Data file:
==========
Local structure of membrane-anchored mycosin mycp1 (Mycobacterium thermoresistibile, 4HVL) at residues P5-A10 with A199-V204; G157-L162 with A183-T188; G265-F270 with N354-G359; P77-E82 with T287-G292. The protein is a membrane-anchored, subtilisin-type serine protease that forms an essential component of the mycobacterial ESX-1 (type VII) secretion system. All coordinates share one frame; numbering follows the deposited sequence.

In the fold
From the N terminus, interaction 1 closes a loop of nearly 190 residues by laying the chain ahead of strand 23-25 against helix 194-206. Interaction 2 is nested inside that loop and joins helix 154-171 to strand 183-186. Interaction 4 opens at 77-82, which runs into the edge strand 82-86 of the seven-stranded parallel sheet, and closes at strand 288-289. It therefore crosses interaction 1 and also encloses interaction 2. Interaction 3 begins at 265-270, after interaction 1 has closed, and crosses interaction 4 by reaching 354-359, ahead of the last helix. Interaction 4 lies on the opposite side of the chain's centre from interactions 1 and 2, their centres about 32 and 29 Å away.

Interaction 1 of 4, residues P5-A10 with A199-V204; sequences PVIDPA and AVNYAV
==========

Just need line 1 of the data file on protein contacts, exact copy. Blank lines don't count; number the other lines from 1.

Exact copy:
Local structure of membrane-anchored mycosin mycp1 (Mycobacterium thermoresistibile, 4HVL) at residues P5-A10 with A199-V204; G157-L162 with A183-T188; G265-F270 with N354-G359; P77-E82 with T287-G292. The protein is a membrane-anchored, subtilisin-type serine protease that forms an essential component of the mycobacterial ESX-1 (type VII) secretion system. All coordinates share one frame; numbering follows the deposited sequence.